Shut up, he told himself. You're getting awfully pompous.
Not ever to deceive yourself about it, himself went on.
All right, he told himself. Thanks for all the good advice and is it all right for me to love Maria?
Yes, himself said.
Even if there isn't supposed to be any such thing as love in a purely materialistic conception of society?
Since when did you ever have any such conception? himself asked. Never. And you never could have. You're not a real Marxist and you know it. You believe in Liberty, Equality and Fraternity. You believe in Life, Liberty and the Pursuit of Happiness. Don't ever kid yourself with too much dialectics They are all for some but not for you. You have to know them in order not to be a sucker. You have to put many things in abeyance to win a war. If this war is lost all of those things are lost.
But afterwards you can discard what you do not believe in. There is plenty you do not believe in and plenty that you do believe.
And another thing. Don't ever kid yourself about loving someone. It is just that most people are not lucky enough ever to have it. You never had it before and now you have it. What you have with Maria, whether it lasts just through today and a part of tomorrow, or whether it lasts for a long life is the most important thing that can happen to a human being. There will always be people who say it does not exist because they cannot have it. But I tell you it is true and that you have it and that you are lucky even if you die tomorrow.
Cut out the dying stuff, he said to himself. That's not the way we talk. That's the way our friends that anarchists talk. Whenever things get really bad they want to set fire to something and to die. It's a very odd kind of mind they have. Very odd. Well, we're getting through today, older timer, he told himself. It's nearly three o'clock now and there is going to be some good food sooner or later. They are still shooting up at Sordo's, which means that they have surrounded and are waiting to bring up more people, probably. Thought they have to make it before dark.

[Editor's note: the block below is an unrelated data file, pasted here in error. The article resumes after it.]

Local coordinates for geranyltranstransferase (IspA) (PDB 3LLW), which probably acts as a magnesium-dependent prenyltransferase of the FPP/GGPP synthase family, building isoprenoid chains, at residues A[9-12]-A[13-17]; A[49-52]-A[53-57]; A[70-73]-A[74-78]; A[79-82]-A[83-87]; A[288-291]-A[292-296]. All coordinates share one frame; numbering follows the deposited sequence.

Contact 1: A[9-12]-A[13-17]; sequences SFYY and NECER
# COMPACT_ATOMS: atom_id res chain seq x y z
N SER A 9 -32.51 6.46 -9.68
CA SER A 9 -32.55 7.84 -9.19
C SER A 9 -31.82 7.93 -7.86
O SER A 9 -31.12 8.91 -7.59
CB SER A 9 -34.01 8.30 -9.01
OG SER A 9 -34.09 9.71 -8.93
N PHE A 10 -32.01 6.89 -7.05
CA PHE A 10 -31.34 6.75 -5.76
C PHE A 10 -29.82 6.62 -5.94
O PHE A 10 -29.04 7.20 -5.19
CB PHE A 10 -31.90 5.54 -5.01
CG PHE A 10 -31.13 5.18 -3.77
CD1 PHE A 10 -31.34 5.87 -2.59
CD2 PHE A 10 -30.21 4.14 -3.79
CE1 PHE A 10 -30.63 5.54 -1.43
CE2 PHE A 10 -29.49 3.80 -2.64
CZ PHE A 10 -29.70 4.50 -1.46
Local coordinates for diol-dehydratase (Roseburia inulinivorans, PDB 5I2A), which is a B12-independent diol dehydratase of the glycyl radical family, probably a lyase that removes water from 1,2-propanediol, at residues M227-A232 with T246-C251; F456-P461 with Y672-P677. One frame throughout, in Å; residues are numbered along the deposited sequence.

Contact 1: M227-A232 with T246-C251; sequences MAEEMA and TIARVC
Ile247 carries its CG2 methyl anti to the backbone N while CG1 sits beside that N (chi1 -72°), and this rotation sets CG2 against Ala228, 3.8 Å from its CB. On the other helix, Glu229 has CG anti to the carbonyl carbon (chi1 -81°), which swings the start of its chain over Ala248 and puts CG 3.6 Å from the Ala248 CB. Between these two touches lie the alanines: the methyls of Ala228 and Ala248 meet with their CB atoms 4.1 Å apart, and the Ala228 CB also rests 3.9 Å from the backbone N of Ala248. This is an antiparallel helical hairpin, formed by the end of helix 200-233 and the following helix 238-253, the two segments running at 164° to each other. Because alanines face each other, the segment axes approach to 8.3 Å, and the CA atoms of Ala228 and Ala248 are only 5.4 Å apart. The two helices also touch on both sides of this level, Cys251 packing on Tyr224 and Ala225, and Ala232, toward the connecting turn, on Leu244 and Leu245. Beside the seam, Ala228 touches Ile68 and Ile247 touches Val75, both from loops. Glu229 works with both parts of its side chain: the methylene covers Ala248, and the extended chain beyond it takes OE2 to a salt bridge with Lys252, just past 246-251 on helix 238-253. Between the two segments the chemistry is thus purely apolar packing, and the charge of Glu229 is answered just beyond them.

I wonder what it is like up at Sordo's/ That's what we all have to expect, given enough time. I imagine it is not too jovial up at Sordo's. We certainly got Sordo into a fine jam with that horse business. How does it go in Spanish? Un callejon sin salida. A passageway with no exit. I suppose I could go through with it all right. You only have to do it once and it is soon over with. But wouldn't it be luxury to fight in a war some time where, when you were surrounded, you could surrender? Estamos copados. We are surrounded. That was the great panic cry of this war. Then the next thing was that you were shot; with nothing bad before if you were lucky. Sordo wouldn't be lucky that way. Neither would they when the time ever came.
It was three o'clock. Then he heard the far-off, distant throbbing and, looking up, he saw the planes.引自第307页
Then he stood there against the tree stamping his feet softly and he did not think any ...